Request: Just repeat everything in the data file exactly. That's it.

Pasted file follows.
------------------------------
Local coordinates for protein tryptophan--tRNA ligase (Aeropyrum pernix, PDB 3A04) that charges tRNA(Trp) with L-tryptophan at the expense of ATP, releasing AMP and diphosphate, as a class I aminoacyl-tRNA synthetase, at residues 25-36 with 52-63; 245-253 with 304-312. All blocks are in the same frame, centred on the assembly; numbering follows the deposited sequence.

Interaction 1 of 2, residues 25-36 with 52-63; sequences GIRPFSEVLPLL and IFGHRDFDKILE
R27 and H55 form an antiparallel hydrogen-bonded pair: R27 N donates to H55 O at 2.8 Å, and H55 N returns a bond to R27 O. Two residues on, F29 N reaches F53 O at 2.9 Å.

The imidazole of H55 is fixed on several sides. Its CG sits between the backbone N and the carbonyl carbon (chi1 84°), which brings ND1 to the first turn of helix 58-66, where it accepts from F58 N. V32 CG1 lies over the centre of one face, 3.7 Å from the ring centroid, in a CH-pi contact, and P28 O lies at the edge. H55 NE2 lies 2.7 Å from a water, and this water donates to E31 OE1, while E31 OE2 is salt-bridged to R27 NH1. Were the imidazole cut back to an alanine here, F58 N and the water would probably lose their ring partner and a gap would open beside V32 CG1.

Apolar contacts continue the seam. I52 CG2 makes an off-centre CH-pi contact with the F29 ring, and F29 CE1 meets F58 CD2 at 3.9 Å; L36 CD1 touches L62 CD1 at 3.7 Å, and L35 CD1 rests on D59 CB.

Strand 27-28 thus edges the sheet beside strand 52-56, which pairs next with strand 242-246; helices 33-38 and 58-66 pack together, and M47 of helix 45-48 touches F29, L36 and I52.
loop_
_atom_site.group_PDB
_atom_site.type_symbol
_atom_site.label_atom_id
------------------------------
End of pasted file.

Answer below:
Local coordinates for protein tryptophan--tRNA ligase (Aeropyrum pernix, PDB 3A04) that charges tRNA(Trp) with L-tryptophan at the expense of ATP, releasing AMP and diphosphate, as a class I aminoacyl-tRNA synthetase, at residues 25-36 with 52-63; 245-253 with 304-312. All blocks are in the same frame, centred on the assembly; numbering follows the deposited sequence.

Interaction 1 of 2, residues 25-36 with 52-63; sequences GIRPFSEVLPLL and IFGHRDFDKILE
R27 and H55 form an antiparallel hydrogen-bonded pair: R27 N donates to H55 O at 2.8 Å, and H55 N returns a bond to R27 O. Two residues on, F29 N reaches F53 O at 2.9 Å.

The imidazole of H55 is fixed on several sides. Its CG sits between the backbone N and the carbonyl carbon (chi1 84°), which brings ND1 to the first turn of helix 58-66, where it accepts from F58 N. V32 CG1 lies over the centre of one face, 3.7 Å from the ring centroid, in a CH-pi contact, and P28 O lies at the edge. H55 NE2 lies 2.7 Å from a water, and this water donates to E31 OE1, while E31 OE2 is salt-bridged to R27 NH1. Were the imidazole cut back to an alanine here, F58 N and the water would probably lose their ring partner and a gap would open beside V32 CG1.

Apolar contacts continue the seam. I52 CG2 makes an off-centre CH-pi contact with the F29 ring, and F29 CE1 meets F58 CD2 at 3.9 Å; L36 CD1 touches L62 CD1 at 3.7 Å, and L35 CD1 rests on D59 CB.

Strand 27-28 thus edges the sheet beside strand 52-56, which pairs next with strand 242-246; helices 33-38 and 58-66 pack together, and M47 of helix 45-48 touches F29, L36 and I52.
loop_
_atom_site.group_PDB
_atom_site.type_symbol
_atom_site.label_atom_id